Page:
Heat could cause issues with area crops

Canola, peas may experience some losses due to extreme July heat

Jordie Dwyer Black Press

Sometimes the weather gives and takes at the same time.

With some extreme heat during the past week to go along with some tiny amounts of moisture, crops overall in the central region of the province are performing well.

The exception might be in the canola and pea fields, according to Neil Whatley, Alberta Agriculture and Forestry crop information specialist in Stettler.

“The excessive heat can cause what is called flower blast in canola and field peas,” he said.

“That’s why peas are seeded early in May, so that the plants are past the flowering stage by the time the heat of July normally comes.”

He added that peas are especially vulnerable to flower blast with little ability to recover, while canola is somewhat better able to withstand it and can restore itself.

As far as the rest of the crops stand in central Alberta, Whatley explained most are well rooted and have gotten sufficient moisture in recent weeks. This has left the majority of farmers feeling good about the prospects for a good harvest.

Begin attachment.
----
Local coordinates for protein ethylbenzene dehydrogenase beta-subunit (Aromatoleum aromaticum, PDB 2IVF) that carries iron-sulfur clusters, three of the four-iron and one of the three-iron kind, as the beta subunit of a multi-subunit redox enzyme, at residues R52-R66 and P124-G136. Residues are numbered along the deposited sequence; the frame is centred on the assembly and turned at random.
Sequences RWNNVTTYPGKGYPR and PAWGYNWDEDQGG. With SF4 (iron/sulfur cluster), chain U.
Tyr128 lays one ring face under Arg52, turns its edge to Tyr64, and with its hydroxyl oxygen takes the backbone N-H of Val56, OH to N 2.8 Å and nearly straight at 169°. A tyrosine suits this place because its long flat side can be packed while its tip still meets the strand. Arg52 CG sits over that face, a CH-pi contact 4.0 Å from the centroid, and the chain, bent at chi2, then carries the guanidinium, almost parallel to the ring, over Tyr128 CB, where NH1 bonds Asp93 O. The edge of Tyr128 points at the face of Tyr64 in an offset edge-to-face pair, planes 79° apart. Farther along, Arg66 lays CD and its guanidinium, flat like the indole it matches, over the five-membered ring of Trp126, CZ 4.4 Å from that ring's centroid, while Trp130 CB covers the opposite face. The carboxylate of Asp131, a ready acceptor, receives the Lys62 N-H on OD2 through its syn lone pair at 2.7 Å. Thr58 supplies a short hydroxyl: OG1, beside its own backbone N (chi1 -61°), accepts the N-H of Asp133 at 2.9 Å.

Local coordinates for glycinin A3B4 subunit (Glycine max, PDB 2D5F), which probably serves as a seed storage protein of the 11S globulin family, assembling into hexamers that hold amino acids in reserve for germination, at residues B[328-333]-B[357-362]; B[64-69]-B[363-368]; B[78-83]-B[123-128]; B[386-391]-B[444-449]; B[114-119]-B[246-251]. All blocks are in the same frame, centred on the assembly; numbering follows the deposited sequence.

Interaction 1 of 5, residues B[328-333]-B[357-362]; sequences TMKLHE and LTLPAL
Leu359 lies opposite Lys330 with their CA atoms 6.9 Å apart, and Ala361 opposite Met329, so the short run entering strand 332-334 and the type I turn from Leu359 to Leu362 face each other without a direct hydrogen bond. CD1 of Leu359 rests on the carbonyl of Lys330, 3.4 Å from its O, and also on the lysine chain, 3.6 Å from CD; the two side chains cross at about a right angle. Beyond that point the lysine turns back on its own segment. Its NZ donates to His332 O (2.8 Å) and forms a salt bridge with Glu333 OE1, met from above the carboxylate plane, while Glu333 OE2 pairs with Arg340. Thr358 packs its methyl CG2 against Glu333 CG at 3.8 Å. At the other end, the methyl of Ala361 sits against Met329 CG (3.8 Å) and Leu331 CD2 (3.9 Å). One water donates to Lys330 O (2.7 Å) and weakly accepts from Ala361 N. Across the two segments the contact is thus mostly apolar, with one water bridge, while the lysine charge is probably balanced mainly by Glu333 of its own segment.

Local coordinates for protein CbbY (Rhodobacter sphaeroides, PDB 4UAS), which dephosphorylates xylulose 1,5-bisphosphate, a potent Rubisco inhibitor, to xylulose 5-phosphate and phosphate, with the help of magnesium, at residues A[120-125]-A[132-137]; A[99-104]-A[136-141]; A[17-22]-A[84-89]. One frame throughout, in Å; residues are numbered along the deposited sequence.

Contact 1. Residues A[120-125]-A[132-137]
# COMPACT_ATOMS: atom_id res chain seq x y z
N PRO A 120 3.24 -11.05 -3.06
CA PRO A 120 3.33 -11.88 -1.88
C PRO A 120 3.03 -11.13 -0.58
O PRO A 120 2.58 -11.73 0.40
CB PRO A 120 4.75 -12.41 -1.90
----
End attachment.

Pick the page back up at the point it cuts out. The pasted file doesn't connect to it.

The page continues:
“That said, the farmers who are wanting to get some haying done are happy about this heat, since they will be able to hopefully complete that work,” he stated.

The small amount of moisture that continues to fall at times is helping most crops maintain growth potential, but that may start to slow if the heat sticks around for an extended period.

So far, soil moisture in the central area is sitting near 53 per cent rated good and 17 per cent as excellent with just five per cent rated as poor.

That has led to crop conditions overall sitting at 81 per cent rated good or excellent, well above the 69 per cent five year average. However, that’s also a drop of eight per cent from the previous week.

Canola’s averaging 67 per cent rosette stage and 12 per cent flowering, while peas sit at five per cent flowering.

Meanwhile, just eight per cent of the first cut hay has been taken off, though yields remain extremely promising after several poor years.

Provincially, crop conditions fell four percent from the previous week to 78 per cent rated good or excellent, still five per cent above the five year average. The only exception to a decline in conditions was the Peace portion of the province, which received rainfall amounts ranging from 10 to 30 mm the previous week.

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